“Obviously our focus is on the families right now, making sure we are supporting the folks who are facing difficult times,” Trudeau said.

Time and again during his press conference, Dias rejected any notion the plant will actually close when asked about possible employment insurance help for affected workers, or whether other automakers could fill the void in Oshawa.

“We are talking about keeping the plant open, period. Our members in Oshawa want their jobs. They’re not looking to be retrained,” he said. And he suggested that despite his talk of helping workers facing layoffs, Trudeau doesn’t believe the closure of the plant is a fait accompli, either.

Dias will meet his American counterpart this week in the United States to decide what, if any, action the union will take, such as having workers walk out at other GM plants alongside the ones slated to close.

Dias warned he was ready to have his members take job action unless the plant stays open.

Asked if anyone from Trudeau’s office tried to dissuade him from doing that, Dias bluntly said the Liberals were smarter than that.

— With files from Ian Bickis

Jordan Press, The Canadian Press


Like us on Facebook and follow us on Twitter.

Just Posted

New Seven Sisters replacement confirmed

Mental health facility will have 25 beds, up from 20 in current facility

Convicted animal abuser to return to B.C. court May 21

Catherine Jessica Adams is facing a breach of probation charge

Healthcare travelling roadshow aims to inspire high school students across B.C

Over 2,000 youth in different rural communities will be visited through this project

Gallery: Project Heavy Duty inspires students into it’s 32nd year

The event is a collaboration between SD91 and industry in and around Vanderhoof, Fraser Lake and Fort St. James

Madison Scott’s mother hosts event to keep search for her missing daughter alive

Eight years ago, the Vanderhoof teenager disappeared, and the RCMP continue to chase leads

Kelowna toddler suffers cracked skull after fall from balcony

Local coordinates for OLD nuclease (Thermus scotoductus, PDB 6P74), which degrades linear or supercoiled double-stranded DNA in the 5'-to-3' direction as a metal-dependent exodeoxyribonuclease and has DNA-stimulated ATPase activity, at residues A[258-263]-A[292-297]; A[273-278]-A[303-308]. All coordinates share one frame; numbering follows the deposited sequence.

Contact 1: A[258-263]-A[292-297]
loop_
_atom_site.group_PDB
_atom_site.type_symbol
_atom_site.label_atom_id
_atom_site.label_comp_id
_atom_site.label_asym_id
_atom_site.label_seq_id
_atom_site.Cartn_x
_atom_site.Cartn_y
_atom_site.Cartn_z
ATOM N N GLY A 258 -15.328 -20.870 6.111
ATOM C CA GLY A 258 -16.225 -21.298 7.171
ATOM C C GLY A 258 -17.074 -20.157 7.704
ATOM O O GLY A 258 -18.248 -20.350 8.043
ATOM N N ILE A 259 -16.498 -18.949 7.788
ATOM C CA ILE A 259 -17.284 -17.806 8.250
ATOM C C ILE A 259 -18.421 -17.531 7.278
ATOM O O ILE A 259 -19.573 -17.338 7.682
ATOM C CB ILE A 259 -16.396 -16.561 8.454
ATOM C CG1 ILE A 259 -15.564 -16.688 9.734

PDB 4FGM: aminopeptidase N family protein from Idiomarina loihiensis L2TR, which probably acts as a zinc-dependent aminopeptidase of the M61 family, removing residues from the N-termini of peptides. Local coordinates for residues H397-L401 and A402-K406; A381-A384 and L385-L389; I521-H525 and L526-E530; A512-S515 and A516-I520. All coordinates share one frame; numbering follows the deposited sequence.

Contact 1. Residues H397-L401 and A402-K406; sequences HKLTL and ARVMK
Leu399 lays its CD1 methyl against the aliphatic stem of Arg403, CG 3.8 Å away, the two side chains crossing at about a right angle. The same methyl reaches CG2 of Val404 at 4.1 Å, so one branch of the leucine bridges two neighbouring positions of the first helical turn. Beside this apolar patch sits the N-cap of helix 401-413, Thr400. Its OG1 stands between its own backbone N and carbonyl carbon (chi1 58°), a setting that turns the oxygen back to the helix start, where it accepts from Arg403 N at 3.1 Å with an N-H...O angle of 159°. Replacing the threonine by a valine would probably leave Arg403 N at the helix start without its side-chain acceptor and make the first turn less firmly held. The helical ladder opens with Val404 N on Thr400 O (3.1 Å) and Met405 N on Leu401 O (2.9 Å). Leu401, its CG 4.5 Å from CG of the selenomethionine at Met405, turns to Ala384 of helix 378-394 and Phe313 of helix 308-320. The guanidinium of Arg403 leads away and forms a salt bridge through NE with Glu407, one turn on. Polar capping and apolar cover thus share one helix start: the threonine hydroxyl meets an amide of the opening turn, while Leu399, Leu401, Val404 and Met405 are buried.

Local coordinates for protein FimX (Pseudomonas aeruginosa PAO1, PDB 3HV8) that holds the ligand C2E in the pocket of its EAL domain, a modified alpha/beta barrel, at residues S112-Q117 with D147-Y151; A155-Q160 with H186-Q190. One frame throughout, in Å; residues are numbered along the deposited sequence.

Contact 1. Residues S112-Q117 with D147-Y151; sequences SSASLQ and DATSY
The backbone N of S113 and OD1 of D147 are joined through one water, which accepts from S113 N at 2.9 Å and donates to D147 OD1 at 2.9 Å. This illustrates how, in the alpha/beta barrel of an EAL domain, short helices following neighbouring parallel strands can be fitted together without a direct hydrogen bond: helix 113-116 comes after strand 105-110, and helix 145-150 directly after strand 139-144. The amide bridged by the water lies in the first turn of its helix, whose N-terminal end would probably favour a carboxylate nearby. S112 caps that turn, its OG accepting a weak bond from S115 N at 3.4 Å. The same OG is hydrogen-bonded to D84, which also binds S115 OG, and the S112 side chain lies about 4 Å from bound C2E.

Neighbour who found the two-year-old boy said he has a bump the size of a golf ball on his head

Support growing for orphaned Okanagan child after father dies in highway crash

Family thanks emergency crews for assistance in traumatic incident

Baby boom seniors putting pressure on B.C. long-term care: report

B.C. leads Canada in growth of dementia, dependence on care

RCMP probe if teen was intentionally hit with ski pole by mystery skier on B.C. mountain

The incident happened on March 20 on Grouse Mountain. Police are urging witnesses to come forward

Roadside device to weed out THC can’t detect impairment, B.C. lawyer says

‘This fact alone is likely to have serious implications for Canadians’ Charter Rights,’ lawyer Sarah Leamon warns

B.C. firefighters rescue frozen dog from ice

The fire crew found a dog stuck in the at Lake Paul on May 20

Most British Columbians agree the ‘big one’ is coming, but only 50% are prepared

Only 46 per cent of British Columbians have prepared an emergency kit with supplies they might need

B.C. man to pay Maxime Bernier’s People’s Party $20k over lawsuit

Federal judge shut down Satinder Dhillon’s ‘nonsensical’ motion to bar use of PPC name in byelection

Sitting and sleeping on downtown sidewalks could net $100 fine in Penticton

The measure, which still requires final approval, would be enforced between May and Sept. 30

Most Read